Leaders and trainers often face a resistant person on their team or in the classroom. While I used to fear these situations, I learned an amazing approach that turns resistance into engagement. Do you want to know how I turned a totally resistant person into a fully engaged participant in just 45 seconds? There is a powerful leadership principle that is often overlooked but is a reason why we face resistance as leaders or as trainers. Let me show you how the principle worked, and then I’ll tell you the secret.
He said, “No offense to you, but I have been a supervisor for twenty years. What are you going to teach me in three days I do not already know?”
I had to think fast but my 45-second answer changed not only his attitude but my entire coaching and teaching approach.
I told him that I was not a teacher but a facilitator. I did not have all the answers and I counted on experienced leaders sharing ideas and life learnings in the session to help the newer leaders. I asked if he would see himself as a coach in the next three days rather than a learner and share ideas when appropriate. He grunted, and I moved on to meet the other twenty participants.
Ten minutes later when I started, I noticed he was in the front and the scowl had softened. Over the course of the three days, the change in his demeanor was palpably different. He was engaged and enthusiastic and added stories and insights along the way.
When we closed the session, each person provided a closing comment. Here is what he said:
In a business setting, you could identify the employee’s area of expertise and ask them to design an initiative for your department based on their skill set. Or ask them to identify issues in your area and several solutions that would decrease cost or increase productivity. In a training session, ask resistance participants to share their experiences, be a mentor, or demonstrate skills.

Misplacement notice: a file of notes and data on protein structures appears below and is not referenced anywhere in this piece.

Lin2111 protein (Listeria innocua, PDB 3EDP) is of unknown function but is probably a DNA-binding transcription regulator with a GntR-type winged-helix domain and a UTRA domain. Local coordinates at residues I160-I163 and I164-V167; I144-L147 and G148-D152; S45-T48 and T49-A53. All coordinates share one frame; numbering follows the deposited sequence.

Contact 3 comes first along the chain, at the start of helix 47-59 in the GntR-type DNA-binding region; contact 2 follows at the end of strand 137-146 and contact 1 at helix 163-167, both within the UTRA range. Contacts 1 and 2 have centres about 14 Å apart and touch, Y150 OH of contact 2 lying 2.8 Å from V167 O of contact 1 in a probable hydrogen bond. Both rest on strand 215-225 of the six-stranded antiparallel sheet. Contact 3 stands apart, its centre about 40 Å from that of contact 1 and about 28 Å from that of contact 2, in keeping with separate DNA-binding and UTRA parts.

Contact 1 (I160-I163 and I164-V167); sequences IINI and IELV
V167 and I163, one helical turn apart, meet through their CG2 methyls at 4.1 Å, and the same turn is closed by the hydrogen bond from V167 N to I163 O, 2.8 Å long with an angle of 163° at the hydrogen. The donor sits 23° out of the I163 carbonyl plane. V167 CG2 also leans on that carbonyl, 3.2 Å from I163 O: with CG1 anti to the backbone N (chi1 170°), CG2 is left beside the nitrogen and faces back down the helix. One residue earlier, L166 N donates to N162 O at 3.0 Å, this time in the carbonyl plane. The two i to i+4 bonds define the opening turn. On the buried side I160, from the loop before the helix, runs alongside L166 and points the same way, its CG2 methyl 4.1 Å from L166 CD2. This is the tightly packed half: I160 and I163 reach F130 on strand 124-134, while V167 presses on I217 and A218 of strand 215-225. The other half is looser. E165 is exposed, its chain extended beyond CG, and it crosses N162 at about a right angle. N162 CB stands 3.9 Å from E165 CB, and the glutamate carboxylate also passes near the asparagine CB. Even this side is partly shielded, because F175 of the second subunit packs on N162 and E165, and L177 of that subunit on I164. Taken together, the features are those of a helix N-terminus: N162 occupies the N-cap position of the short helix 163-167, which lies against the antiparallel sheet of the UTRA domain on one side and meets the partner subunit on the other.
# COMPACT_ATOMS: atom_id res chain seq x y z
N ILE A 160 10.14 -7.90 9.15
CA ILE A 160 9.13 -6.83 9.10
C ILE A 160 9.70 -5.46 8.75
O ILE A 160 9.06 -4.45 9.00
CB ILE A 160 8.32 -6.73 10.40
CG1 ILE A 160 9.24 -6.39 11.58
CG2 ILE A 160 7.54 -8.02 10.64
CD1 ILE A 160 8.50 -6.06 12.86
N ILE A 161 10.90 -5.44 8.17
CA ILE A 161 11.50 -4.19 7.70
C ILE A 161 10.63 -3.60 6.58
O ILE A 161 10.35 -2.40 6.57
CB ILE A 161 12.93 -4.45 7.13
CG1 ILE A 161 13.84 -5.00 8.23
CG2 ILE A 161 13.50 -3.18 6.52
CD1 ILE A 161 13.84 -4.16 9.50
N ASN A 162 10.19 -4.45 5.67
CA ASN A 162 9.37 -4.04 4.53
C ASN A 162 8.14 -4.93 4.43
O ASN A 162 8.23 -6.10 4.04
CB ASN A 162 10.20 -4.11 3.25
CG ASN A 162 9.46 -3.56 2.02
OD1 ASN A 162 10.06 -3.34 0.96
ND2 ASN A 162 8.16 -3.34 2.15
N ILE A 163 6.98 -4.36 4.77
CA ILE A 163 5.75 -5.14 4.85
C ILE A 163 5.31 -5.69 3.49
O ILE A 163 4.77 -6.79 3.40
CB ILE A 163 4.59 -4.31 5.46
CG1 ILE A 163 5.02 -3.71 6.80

I will share another story:
I was responsible for training operators on several pieces of machinery. I created computerized tests that operators took as part of their qualification.
I was working in my office and a person named Big Jim barged in, threw his test and notes on my desk and said, “I’VE GOT A PROBLEM. Your training and tests are terrible! I took a test and I got all the right answers, but the computer failed me. Now I have to do the entire thing over. I QUIT!”
This person was bigger than I and stood towering over me. While he had a gruff exterior, I knew he was a genius and learned quickly. I had to think quick again.
I told Big Jim that I loved problems and asked him to show me the issue. I logged into the test and he showed me the question he got wrong. I had programmed in the wrong answer. He was right, but the computer marked him wrong. The question was also confusing. I asked him for a suggestion to improve it and we rewrote it together.
I also asked him to critique other test questions and materials for improvements. He had a perplexed look on his face and said thanks and left.
A half hour later I had to go out to his operating area and I saw two younger operators doing their training. I asked them if they had been to lunch and they indicated that they had not. Big Jim came out and said they were not allowed to go to lunch until they completed the next module.
A two-minute conversation with a totally resistant person during training helped to transform him into an engaged proponent of the training approach. Big Jim was influential. He advocated training to others and accelerated the learning in our building. Being open to his ideas improved the training and most people enjoyed the experience.
The bottom line? Don’t get defensive when you are faced with a resistant employee or participant. Quickly turn the situation around by getting their opinion. Value their input and expertise and build an advocate instead of fighting an adversary.
Value employees for the skills they have and enroll them as coaches and experts where possible. Most employees want to be involved.
What kind of resistance do you face? Consider inviting people to be part of the solution and let them know you appreciate their views and expertise.
This approach works for leaders, trainers, pastors, parents, and anyone leading formally or informally. Leaders and trainers who apply our process reduce resistance, no longer fear resistant people, and even thrive on turning resistance into engagement.